PBKDF2 for Compact Framework

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Our company wanted to use a secure method of remote login using Windows Mobile devices. The go to method for secure password storage and authentication is with PBKDF2 (as described at this very informative password storage article), however the compact framework lacks the necessary classes (see the Rfc2898DeriveBytes Class). The compact framework is completely capable of the PBKDF2 logic, so it was just a matter of porting the logic into the Compact Framework environment.  You may see that some others have created their own versions of PBKDF2 (or attempted to at least), like OpenNETCF (withPasswordDerivedBytes and HMACSHA1) or BouncyCastle (though not specifically available, the components exist to product a PBKDF2 function).

What i found after initially researching this topic was that OpenNETCF has a broken implementation and BouncyCastle was a lot of extra work just to get what i wanted (not to mention the massive footprint). What i really wanted something small, simple, and something that used as much built-in framework as possible.  The solution was reasonably simple, port the minimum required framework from the desktop assemblies into a small compact framework library.

I needed to port at the very least the HMAC, HMACSHA1, and Rfc2898DeriveBytes. In porting i decided to also include DeriveBytes, and KeyedHashAlgorithm (mostly for consistency and completeness).  I additionally included a small subset of the (internal) Utils class.  The port is almost verbatim, though a few changes were required, i’ll detail the most obvious ones below.  The result is an almost identical PBKDF2 library to the desktop assemblies which allows you to generate on desktop or CF and validate on desktop or CF, both functions will generate the same hashes.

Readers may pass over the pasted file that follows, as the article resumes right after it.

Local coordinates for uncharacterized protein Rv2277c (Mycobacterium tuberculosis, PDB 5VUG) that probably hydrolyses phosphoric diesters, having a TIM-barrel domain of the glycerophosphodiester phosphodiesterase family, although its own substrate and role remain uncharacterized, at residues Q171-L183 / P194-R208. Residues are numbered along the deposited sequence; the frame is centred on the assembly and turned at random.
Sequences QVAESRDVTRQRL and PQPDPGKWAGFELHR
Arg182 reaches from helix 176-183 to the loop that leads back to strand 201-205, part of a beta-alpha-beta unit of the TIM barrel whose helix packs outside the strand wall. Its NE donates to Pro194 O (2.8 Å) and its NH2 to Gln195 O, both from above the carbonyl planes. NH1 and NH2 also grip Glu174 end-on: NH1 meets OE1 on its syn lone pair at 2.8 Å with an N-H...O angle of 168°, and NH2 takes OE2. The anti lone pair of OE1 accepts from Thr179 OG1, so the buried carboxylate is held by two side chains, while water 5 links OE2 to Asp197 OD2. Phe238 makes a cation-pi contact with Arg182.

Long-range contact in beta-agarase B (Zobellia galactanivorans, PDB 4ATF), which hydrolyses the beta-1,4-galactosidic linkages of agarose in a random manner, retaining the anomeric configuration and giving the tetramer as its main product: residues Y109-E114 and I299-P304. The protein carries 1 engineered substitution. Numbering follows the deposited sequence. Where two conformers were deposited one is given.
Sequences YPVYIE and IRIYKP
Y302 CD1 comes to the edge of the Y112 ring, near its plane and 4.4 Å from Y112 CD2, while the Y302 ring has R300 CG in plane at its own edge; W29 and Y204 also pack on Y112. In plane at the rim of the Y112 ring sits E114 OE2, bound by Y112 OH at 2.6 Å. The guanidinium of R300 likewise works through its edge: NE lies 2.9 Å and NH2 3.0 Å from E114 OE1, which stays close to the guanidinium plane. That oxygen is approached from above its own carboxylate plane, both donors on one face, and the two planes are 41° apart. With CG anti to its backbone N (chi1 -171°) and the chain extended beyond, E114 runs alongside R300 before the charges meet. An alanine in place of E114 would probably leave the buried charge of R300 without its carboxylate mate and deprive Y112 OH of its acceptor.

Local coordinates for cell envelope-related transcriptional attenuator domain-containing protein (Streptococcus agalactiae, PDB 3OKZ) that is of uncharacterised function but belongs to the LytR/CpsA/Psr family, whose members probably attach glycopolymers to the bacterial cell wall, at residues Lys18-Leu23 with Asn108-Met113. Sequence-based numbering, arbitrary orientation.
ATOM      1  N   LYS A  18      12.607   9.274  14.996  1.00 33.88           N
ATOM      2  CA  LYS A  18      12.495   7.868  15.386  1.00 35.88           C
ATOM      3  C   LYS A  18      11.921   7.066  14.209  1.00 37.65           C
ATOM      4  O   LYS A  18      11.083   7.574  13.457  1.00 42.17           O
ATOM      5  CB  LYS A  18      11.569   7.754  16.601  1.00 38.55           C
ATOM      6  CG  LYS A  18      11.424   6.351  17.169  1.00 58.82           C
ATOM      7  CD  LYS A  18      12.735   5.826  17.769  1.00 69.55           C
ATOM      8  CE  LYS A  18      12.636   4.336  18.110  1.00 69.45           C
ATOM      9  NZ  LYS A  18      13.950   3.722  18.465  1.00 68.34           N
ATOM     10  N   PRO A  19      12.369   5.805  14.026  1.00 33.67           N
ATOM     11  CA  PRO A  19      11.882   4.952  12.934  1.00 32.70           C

Minor Modifications

  • HashAlgorithm.HashValue is protected internal, so i cannot access it directly from HMAC (i use the ever so slightly slower .Hash instead).
  • Buffer.InternalBlockCopy is replaced with Array.Copy (probably slightly slower)
  • All attribute decorations were removed
  • All exceptions generate less than preferred exception messages (i don’t have access to the internal resources to get the full exception message).

*** WARNING ***

I cannot guarantee the safety of this library, it SHOULD be identical in operation as the desktop library but porting could have introduced one or more bugs. Please do your own due diligence and inspect the code for yourself before using it in any security critical way.

If anyone does discover an issue please let me know so i can correct it.

The project is now hosted on Codeplex, the source is available for anyone to use (New BSD License).  Enjoy.


Important note when updating LINQ-to-SQL view fields

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I am working on a complex project right now where I am using LINQ-to-SQL with some complicated views. I need to at some times updates some of the fields on these views. I know this is possible because you can achieve this in SSMS (note that you can only update fields which already exist, NULL outer join fields will not update since they don’t actually exist). Anyways, I would get my row via the view from the data context, then update the property corresponding to the field. But when I called SubmitChanges() nothing would happen, the database would not be updated.  So to debug I would attach the data context logger to Console.Out so I could visualize why it wasn’t working. The log was empty on the SubmitChanges() call, which was troubling.

The solution to this problem is to make sure your views have a Primary Key field set. By default your views won’t have this property set because it’s ambiguous on a view. But you can specify this in the property editor when the field is highlighted. If your view doesn’t have the equivalent of a primary key then you are SOL because you cannot update a view field without a PK.  Once I specified the PK on the view, the updates started working.

This behaviour, while it make perfect sense, is simply not obvious and very difficult to track down if you don’t realize what the problem is. It’s too bad there isn’t some sort of warning from LINQ-to-SQL when you generate a view with no PK field set.  Anyways, simple solution to an otherwise difficult to track down problem.

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AsyncTask in MonoDroid the .NET way (Task Parallel Library)